In cybersecurity you’re never very far from someone who is prepared to give you good advice, he said without any sense of irony. What makes anyone’s advice “good?” If its accurate and meaningful its good advice.
Good advice is made better if it is based on experience, and one of the best ways to communicate that experience is by using real-world examples – sufficiently anonymized – to drive home the point that this particular advice worked for a company very much like yours, so it should work for yours. Nothing gets people fired up like war stories.
But there is a problem with this approach, and that’s the lack of recognition that in many ways our examples are based on companies that are anomalous. They may be similar in very meaningful ways, but the fact that they brought you in to fix a problem makes them a part of a fairly small fraternity of organizations that recognized they had problem to begin with, and were willing to do something about it before things went sideways.
We know this to be true because its 2017 and the only difference between a news report about a random company’s security failings published today and one published 10 years ago, is the victim and the byline. We’ve been handing out good advice for years, it’s just not resonating widely enough. How do we, advice givers, get our messages to resonate beyond those who ‘get it?’ and across the expanse of a given industry?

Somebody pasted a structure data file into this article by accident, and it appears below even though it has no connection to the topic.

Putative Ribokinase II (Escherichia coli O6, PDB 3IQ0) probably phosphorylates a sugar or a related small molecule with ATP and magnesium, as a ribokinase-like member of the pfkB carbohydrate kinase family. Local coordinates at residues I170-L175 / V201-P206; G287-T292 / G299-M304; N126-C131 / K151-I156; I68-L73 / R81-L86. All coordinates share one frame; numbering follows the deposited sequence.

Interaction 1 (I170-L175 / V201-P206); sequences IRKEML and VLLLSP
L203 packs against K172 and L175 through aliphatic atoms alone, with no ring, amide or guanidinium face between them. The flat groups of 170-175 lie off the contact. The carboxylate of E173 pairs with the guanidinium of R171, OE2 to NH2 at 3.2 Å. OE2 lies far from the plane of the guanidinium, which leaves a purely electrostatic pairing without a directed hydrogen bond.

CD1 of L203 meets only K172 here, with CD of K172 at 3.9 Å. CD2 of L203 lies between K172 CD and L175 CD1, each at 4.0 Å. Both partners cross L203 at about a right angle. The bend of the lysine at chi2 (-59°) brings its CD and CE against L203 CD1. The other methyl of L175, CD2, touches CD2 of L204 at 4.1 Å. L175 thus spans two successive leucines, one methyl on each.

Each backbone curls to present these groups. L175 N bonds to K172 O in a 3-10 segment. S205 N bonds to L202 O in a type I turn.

The answer is by focusing on business principles not security objectives. Companies want to increase revenue, maximize profit, reduce costs, and eliminate inefficiencies; no CEO gets rewarded by the board for reducing vulnerabilities (at least for now, anyway). If you cannot effectively communicate how what you’re proposing makes your client a better business, your advice is going to be ignored or pushed to the right (until it is too late, at which point they’ll be asking for a different type of advice).
Cybersecurity is complicated enough as it is. To have to further translate things into another language only makes things more difficult. But it is what we have to do if we hope to have a serious impact on the problems we face. We have plenty of technology. We have tried and true methodology. What we lack is sufficient adoption, and to a wide extent that’s on us.